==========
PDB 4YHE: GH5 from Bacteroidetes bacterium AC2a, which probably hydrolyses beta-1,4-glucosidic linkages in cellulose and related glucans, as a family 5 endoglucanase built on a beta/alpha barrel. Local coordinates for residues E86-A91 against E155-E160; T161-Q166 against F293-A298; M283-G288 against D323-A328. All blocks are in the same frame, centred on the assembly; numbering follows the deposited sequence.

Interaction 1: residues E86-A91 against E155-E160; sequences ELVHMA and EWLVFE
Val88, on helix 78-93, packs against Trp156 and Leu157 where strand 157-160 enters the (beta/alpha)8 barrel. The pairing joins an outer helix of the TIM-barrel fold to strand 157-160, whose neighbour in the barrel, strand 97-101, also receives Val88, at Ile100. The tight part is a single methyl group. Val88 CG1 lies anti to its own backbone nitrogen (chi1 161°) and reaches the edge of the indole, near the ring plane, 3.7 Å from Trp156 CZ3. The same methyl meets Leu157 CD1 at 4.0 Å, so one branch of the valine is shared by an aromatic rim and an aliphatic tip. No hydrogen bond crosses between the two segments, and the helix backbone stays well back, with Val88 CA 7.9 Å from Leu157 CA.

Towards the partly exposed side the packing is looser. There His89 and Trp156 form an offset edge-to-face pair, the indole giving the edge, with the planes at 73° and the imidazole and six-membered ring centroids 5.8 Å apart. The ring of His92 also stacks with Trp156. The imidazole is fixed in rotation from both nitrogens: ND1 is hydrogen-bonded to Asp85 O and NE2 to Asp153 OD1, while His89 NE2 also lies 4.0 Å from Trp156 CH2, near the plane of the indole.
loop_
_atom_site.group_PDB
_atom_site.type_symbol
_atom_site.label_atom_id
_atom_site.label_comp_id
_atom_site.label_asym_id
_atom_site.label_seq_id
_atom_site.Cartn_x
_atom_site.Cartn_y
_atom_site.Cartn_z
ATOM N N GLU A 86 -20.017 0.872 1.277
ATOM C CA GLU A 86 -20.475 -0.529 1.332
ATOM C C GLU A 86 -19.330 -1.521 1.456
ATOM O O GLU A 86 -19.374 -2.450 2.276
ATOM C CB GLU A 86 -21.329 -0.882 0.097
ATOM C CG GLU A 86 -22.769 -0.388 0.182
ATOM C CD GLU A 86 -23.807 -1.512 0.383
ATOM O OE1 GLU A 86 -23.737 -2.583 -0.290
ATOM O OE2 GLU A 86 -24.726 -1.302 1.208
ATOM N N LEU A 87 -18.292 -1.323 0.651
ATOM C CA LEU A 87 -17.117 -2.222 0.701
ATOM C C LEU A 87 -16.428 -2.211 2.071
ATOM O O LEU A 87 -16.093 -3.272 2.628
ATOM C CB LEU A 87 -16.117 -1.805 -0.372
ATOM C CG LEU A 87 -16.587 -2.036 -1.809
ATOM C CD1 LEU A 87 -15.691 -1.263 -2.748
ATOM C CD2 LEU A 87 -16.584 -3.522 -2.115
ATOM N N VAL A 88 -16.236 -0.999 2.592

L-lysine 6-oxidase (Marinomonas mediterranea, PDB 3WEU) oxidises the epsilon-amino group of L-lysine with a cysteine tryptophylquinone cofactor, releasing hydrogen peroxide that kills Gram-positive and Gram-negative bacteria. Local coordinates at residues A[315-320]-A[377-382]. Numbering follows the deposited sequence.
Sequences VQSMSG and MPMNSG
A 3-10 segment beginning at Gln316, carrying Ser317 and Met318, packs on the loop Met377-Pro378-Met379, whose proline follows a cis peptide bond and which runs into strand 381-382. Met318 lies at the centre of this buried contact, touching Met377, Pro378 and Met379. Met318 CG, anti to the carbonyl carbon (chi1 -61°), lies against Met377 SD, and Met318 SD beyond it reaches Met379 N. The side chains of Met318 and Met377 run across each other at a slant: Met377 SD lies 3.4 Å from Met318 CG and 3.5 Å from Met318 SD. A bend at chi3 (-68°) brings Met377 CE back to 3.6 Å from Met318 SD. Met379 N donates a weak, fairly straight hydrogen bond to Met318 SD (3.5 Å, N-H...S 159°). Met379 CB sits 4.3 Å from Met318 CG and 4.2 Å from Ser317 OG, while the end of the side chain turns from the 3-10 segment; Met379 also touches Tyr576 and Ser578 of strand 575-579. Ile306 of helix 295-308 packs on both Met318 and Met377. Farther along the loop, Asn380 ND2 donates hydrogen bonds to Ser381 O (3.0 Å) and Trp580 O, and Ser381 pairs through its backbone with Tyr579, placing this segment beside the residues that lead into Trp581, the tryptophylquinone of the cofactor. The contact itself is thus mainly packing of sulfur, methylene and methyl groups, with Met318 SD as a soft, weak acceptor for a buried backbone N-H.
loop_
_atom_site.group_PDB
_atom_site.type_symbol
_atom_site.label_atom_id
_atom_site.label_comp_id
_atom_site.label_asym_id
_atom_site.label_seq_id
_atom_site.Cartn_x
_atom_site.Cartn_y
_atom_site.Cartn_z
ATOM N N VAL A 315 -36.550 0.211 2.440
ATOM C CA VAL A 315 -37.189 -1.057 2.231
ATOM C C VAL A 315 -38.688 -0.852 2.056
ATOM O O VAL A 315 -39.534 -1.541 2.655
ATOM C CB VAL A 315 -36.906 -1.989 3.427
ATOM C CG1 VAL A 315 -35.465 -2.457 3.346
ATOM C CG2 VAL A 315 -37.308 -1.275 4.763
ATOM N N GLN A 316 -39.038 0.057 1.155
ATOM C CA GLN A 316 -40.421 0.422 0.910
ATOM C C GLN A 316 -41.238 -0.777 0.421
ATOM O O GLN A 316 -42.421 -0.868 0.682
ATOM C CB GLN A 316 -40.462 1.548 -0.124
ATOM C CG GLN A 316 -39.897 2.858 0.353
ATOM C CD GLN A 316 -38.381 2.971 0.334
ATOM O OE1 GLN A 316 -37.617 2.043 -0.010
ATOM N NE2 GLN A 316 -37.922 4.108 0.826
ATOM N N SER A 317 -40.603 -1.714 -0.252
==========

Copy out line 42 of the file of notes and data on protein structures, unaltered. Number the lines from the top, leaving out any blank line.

_atom_site.label_seq_id